The Scottish government has outlined plans covering a new deposit return scheme (DRS) for plastic, aluminium and glass drinks containers.
Underpinning the scheme will be a “return to retail” model, said environment secretary Roseanna Cunningham.
In practise, the DRS will add 20p to the retail value of the drink product. That 20p will be refunded upon return of the container.
The increased price will be applied to all containers above 50ml, up to three litres.
With regards to plastics, PET bottles will be included in the scheme, while HDPE, most commonly used for production of milk bottles, will not be included.
Businesses selling drinks which are intended for consumption on site, such as pubs, will not have to charge the deposit fee.
All outlets will be required to join the scheme, regardless of size. The DRS will cover the whole of Scotland. Schools, hospitals and other similar institutions will also offer return facilities.
The 20p deposit can be reclaimed via over-the-counter returns, or using a reverse vending machine. Payments will be offered in cash, digitally, or as a discount voucher.
The Scottish government is planning to introduce related legislation covering the DRS later this year. Once this is passed, it will likely require a 12-month implementation period before the scheme is up and running.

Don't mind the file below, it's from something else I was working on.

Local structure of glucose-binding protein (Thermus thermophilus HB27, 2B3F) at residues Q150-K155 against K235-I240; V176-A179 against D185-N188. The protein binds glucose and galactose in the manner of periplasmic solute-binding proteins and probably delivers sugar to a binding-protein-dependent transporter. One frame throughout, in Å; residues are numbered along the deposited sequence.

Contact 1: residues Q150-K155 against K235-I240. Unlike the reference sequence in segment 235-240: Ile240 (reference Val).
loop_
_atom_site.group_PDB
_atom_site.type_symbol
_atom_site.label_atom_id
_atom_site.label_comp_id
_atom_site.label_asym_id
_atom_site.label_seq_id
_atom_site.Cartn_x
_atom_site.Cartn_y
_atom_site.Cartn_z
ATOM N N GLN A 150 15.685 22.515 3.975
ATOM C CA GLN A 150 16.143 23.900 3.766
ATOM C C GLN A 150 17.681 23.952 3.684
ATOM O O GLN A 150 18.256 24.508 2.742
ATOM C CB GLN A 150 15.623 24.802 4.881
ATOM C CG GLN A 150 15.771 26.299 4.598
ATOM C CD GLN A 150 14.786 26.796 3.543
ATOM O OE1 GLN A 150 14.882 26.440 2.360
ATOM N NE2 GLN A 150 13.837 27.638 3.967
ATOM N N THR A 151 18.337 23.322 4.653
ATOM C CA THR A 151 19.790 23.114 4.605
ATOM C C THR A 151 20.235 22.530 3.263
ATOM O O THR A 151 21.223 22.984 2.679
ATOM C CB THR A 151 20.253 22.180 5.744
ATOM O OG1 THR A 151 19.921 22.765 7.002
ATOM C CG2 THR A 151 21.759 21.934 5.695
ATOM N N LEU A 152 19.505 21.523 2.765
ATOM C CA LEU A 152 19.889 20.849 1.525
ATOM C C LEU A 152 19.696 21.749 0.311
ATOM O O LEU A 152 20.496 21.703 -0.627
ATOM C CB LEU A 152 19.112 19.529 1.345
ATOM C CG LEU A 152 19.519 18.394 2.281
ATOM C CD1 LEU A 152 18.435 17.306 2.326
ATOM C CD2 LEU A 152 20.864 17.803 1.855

Scotland will be the first nation in the UK to introduce a DRS. Consultations covering a similar scheme are currently underway in England, with Wales also taking part in those proceedings. Northern Ireland is also said to be considering a DRS.
According to the House of Commons Environmental Audit Committee, 13 billion plastic bottles are sold each year in the UK. Of these, 7.5bn are recycled.
Figures further show that each day, 15m bottles are sent to landfill, incinerated, or become litter. In 2015-’16, an estimated £778m was spent cleaning up plastic waste.